After a “listening session” that gathered experts and critics of tech platforms’ power at the White House Thursday, the Biden administration released a list of six “Principles for Enhancing Competition and Tech Platform Accountability.”
Why it matters: With efforts to pass tougher rules governing tech competition and privacy largely stymied this year in Congress, the executive branch is where critics of tech power are pinning their hopes.
The White House principles embrace bipartisan Congressional efforts to pass antitrust and privacy legislation.
- They call for new rules to protect children’s privacy and well-being online, transparency from platforms about their algorithms and content moderate policies, and an end to “discriminatory algorithmic decision-making.”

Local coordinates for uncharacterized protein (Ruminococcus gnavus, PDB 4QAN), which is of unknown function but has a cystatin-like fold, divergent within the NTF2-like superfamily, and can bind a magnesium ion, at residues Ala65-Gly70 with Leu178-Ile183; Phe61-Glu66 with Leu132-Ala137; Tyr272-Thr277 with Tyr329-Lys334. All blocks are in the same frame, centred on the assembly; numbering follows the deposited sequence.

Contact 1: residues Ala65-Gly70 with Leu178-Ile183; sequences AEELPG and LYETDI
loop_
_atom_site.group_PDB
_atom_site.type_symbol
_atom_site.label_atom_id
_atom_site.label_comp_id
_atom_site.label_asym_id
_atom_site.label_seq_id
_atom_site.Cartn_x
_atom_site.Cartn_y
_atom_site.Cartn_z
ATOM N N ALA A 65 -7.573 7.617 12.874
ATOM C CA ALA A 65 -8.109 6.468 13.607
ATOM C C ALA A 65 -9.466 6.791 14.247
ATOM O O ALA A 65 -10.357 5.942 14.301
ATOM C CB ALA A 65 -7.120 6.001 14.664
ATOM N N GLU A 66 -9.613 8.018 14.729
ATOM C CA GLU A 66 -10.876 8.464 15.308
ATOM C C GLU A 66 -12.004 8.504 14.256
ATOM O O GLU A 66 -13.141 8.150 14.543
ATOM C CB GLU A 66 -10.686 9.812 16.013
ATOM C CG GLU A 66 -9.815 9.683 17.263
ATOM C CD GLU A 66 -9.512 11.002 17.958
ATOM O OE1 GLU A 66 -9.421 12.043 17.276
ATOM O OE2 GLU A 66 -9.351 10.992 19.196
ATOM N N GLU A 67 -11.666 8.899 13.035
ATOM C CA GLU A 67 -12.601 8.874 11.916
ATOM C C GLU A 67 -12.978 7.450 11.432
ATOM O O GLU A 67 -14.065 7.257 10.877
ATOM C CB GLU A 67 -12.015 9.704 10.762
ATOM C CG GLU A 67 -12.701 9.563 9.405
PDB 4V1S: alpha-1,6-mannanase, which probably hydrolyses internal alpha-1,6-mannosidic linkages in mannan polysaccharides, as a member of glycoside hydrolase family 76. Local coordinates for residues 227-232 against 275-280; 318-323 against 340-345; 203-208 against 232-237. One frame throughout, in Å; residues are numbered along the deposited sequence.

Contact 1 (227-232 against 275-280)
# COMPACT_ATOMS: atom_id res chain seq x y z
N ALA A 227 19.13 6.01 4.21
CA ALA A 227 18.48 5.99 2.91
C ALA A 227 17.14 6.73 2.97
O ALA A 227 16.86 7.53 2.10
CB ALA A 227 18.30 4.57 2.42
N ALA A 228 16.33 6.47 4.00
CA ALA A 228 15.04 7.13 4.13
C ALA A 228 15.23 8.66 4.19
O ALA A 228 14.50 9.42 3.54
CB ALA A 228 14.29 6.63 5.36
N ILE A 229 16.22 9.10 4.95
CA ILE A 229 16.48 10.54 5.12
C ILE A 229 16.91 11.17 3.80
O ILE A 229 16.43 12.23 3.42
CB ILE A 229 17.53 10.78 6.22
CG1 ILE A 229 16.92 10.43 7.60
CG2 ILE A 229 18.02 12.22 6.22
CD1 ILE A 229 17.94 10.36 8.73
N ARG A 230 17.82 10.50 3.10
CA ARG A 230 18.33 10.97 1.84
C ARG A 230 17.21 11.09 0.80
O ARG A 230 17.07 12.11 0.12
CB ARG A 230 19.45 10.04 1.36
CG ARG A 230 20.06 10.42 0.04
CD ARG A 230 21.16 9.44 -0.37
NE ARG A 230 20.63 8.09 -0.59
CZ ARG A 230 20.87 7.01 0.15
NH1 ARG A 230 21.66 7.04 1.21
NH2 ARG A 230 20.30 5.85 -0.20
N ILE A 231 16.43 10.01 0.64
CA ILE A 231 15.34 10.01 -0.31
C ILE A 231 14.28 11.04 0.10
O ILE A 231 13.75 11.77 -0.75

- They also call for “fundamental reform” to Section 230, the law that protects online platforms from liability for what users post and lets platforms moderate content without being treated as a publisher.
Between the lines: The White House meeting gave seats at the table to scholars and companies that have taken issue with the power of tech’s giant market leaders, but those companies themselves were not represented.
The other side: Tech policy think tank ITIF issued a statement by Aurelien Portuese, director of ITIF’s Schumpeter Project for Competition Policy, criticizing the principles as “doing more harm than good.”
- “The U.S. platform economy is a global success and does need wholesale change,” the ITIF statement said.